Oh, excellent question. They can start laying anywhere from like, it's usually like 16 to 20 weeks of age. So like that for? Yeah. And it depends on the breed that's all a little bit different. And it depends on like, if they're reared in commercial setting, or backyard blog, but somewhere in that four to five month time period, though, they'll start to lay eggs. And they'll slowly kind of come into egg production. Meaning they may lay like every couple of days as they start. It's just their, their reproductive system kind of warming up. And you may see all kinds of weird eggs at that different shades. Like no, little round. Yeah, and it won't have a yoke at it. So sometimes it's just like everything getting coordinated. So they're not good at it yet. They're gonna practice Yeah, they gotta practice like learning how to ride a bike, they gotta practice. But then eventually, they'll get to what we call peak production, and they'll start laying an egg every day. So that's the other thing most people don't understand is that each chicken is going to lay an egg every day. Yeah, like one egg every 24 hour cycle. Yeah. And



what do most people think is gonna happen? They're gonna lay like, 12 in a day.



Yeah, I don't. Okay, that part. I don't I think they just, they're like, Oh, I'm gonna get chickens. And they don't research it. Yeah, it's just like the same people. I'm gonna go get a puppy because it's cute. And they don't research. Yeah, I think that's evolved.



I think most people don't, they don't cheat in one way or the other. They have no idea what they're less than a puppy. But they have no idea



what owned a dog. A lot of people have not own chicken.



Or you could ask your neighbor but if you're bucking the HOA, you can't really ask you got to keep it a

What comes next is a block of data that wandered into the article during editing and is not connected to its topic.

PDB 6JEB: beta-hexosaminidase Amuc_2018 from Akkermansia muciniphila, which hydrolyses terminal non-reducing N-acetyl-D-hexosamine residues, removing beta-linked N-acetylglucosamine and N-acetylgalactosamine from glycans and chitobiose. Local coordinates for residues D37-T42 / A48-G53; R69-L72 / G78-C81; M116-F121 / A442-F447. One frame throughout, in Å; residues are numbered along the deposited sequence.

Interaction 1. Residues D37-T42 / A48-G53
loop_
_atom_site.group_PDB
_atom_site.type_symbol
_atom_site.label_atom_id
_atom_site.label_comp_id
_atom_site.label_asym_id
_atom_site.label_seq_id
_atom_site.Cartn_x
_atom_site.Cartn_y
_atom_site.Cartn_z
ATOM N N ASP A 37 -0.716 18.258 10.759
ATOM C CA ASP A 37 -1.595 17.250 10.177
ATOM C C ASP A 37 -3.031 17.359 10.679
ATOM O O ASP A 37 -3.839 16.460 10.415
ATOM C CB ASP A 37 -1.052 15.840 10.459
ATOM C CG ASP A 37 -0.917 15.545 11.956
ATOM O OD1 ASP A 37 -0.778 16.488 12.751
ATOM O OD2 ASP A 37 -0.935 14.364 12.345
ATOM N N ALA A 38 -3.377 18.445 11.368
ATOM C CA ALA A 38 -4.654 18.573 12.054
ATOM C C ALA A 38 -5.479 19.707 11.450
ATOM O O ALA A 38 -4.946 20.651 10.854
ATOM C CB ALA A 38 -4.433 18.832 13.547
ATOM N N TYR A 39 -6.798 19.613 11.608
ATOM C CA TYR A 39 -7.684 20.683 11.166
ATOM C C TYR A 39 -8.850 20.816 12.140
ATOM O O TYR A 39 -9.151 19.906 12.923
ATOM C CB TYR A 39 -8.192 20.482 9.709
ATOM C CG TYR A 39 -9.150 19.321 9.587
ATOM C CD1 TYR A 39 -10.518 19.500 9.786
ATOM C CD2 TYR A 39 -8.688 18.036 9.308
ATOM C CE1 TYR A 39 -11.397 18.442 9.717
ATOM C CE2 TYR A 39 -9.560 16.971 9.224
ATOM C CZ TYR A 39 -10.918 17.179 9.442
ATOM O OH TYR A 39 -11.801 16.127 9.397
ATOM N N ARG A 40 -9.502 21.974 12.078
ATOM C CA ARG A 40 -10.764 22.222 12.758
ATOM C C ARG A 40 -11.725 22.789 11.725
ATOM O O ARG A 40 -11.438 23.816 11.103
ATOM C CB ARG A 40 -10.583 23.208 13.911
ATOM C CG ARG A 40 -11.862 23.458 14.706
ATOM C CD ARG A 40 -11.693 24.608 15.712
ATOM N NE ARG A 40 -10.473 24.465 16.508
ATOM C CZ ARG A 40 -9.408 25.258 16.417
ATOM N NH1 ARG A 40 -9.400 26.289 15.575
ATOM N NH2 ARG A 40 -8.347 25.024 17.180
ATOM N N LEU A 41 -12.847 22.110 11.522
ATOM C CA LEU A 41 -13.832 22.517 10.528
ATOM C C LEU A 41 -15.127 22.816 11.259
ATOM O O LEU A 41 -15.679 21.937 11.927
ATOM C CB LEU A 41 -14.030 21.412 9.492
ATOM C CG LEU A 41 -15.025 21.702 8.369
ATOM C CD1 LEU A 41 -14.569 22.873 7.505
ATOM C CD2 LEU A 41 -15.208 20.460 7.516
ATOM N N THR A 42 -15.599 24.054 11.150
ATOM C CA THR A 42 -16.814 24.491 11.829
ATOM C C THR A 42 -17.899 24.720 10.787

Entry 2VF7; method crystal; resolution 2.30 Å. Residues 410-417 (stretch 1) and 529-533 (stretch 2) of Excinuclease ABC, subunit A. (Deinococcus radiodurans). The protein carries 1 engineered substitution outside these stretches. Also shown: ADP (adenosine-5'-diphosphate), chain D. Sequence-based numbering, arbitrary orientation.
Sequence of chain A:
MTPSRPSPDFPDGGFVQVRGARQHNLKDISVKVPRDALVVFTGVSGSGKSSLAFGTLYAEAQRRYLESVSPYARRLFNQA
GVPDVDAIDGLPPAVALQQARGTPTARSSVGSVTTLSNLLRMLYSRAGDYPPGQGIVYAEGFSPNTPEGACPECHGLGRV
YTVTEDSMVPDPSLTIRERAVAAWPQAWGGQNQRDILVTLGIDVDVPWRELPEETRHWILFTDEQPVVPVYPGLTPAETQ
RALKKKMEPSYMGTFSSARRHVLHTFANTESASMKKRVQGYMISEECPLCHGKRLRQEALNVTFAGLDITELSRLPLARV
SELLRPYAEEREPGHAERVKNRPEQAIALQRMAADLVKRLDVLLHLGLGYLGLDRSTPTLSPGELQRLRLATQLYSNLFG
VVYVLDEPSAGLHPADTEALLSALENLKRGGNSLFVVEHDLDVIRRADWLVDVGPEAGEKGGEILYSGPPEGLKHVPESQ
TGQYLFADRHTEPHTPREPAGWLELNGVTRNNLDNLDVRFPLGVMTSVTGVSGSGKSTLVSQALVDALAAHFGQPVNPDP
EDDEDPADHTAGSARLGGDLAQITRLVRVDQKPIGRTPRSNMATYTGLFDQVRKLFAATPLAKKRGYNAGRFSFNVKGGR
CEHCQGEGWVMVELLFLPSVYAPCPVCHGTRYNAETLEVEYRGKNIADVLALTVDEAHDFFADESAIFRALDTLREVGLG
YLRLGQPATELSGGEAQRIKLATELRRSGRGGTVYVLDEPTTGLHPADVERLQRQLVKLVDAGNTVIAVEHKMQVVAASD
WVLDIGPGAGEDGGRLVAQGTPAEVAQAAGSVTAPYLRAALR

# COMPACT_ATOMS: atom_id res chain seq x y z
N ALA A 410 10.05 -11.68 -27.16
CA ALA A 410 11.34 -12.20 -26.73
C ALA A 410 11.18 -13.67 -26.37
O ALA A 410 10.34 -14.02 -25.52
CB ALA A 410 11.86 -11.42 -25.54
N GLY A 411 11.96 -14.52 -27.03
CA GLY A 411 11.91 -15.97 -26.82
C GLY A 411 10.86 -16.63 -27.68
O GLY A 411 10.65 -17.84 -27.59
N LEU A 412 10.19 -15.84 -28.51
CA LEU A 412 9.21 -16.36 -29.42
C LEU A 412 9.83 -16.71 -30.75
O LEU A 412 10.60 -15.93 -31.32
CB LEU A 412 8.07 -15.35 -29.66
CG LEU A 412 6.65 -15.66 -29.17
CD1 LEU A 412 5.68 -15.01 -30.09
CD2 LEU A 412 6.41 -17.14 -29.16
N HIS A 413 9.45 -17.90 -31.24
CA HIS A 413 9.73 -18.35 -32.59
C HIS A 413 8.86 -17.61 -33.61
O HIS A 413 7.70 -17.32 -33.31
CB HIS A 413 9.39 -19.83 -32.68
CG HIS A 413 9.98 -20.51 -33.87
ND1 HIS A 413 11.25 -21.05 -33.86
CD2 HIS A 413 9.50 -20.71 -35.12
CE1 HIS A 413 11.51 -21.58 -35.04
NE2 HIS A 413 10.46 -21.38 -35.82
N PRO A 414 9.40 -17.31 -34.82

secret. You got to bribe your neighbors.



And the guy with a trench coat opens it up, says Hey, wanna buy a chicken?



You want to buy a lot of people like giving them away. And then you know, in a lot of a lot of states they have these swap meets Yeah, where they kind of in the back of their pickup truck. And then that's where we get all the things spread. If you go buy chickens of Swap Meet care for to keep them quarantined from the rest of your flock for 30 days.



Okay, and so that's a great tip. So if you already have chickens and you want to add another one or another three, then no matter where you are, I would say no matter where matter where you get it from, yeah, I don't care where it comes from the answer extra bad. But meats are extra bad just because you don't you know even less of where they came from, where and how they've been held. And maybe they had him at the swap meet two days ago somewhere else exposed to other chickens thing and so it's not you can get great animals great birds from the swap meet. Yes, you just need to be aware. Yes, they can also get dangerous. You can also get crappy ones right? But you can also get crappy ones from you know, a feed someone's